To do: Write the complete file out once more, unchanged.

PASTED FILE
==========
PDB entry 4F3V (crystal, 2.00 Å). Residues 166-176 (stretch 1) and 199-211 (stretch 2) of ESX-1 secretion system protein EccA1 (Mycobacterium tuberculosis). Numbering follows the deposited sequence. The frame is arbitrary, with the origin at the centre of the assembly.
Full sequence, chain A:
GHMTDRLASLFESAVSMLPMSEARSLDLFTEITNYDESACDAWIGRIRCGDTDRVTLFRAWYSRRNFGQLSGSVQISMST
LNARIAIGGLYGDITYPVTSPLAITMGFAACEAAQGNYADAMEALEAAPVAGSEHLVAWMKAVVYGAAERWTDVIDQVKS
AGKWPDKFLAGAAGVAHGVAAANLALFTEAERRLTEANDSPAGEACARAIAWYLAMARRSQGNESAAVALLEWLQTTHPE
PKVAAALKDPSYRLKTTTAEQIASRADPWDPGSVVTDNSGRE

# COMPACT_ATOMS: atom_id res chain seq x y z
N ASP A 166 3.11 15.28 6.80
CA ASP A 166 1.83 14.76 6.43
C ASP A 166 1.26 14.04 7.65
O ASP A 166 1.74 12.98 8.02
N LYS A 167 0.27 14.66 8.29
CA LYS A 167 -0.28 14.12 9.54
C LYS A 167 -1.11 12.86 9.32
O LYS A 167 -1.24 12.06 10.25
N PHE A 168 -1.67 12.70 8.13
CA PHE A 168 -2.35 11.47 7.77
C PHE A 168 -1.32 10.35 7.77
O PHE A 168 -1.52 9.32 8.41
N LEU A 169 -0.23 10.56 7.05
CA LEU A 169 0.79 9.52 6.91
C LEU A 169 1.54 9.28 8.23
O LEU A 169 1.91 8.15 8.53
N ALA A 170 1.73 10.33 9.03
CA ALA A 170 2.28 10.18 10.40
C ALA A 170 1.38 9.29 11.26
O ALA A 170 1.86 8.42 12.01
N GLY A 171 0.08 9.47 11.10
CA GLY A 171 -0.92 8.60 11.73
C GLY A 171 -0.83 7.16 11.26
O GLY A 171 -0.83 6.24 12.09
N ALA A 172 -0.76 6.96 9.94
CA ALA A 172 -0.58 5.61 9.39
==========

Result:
PDB entry 4F3V (crystal, 2.00 Å). Residues 166-176 (stretch 1) and 199-211 (stretch 2) of ESX-1 secretion system protein EccA1 (Mycobacterium tuberculosis). Numbering follows the deposited sequence. The frame is arbitrary, with the origin at the centre of the assembly.
Full sequence, chain A:
GHMTDRLASLFESAVSMLPMSEARSLDLFTEITNYDESACDAWIGRIRCGDTDRVTLFRAWYSRRNFGQLSGSVQISMST
LNARIAIGGLYGDITYPVTSPLAITMGFAACEAAQGNYADAMEALEAAPVAGSEHLVAWMKAVVYGAAERWTDVIDQVKS
AGKWPDKFLAGAAGVAHGVAAANLALFTEAERRLTEANDSPAGEACARAIAWYLAMARRSQGNESAAVALLEWLQTTHPE
PKVAAALKDPSYRLKTTTAEQIASRADPWDPGSVVTDNSGRE

# COMPACT_ATOMS: atom_id res chain seq x y z
N ASP A 166 3.11 15.28 6.80
CA ASP A 166 1.83 14.76 6.43
C ASP A 166 1.26 14.04 7.65
O ASP A 166 1.74 12.98 8.02
N LYS A 167 0.27 14.66 8.29
CA LYS A 167 -0.28 14.12 9.54
C LYS A 167 -1.11 12.86 9.32
O LYS A 167 -1.24 12.06 10.25
N PHE A 168 -1.67 12.70 8.13
CA PHE A 168 -2.35 11.47 7.77
C PHE A 168 -1.32 10.35 7.77
O PHE A 168 -1.52 9.32 8.41
N LEU A 169 -0.23 10.56 7.05
CA LEU A 169 0.79 9.52 6.91
C LEU A 169 1.54 9.28 8.23
O LEU A 169 1.91 8.15 8.53
N ALA A 170 1.73 10.33 9.03
CA ALA A 170 2.28 10.18 10.40
C ALA A 170 1.38 9.29 11.26
O ALA A 170 1.86 8.42 12.01
N GLY A 171 0.08 9.47 11.10
CA GLY A 171 -0.92 8.60 11.73
C GLY A 171 -0.83 7.16 11.26
O GLY A 171 -0.83 6.24 12.09
N ALA A 172 -0.76 6.96 9.94
CA ALA A 172 -0.58 5.61 9.39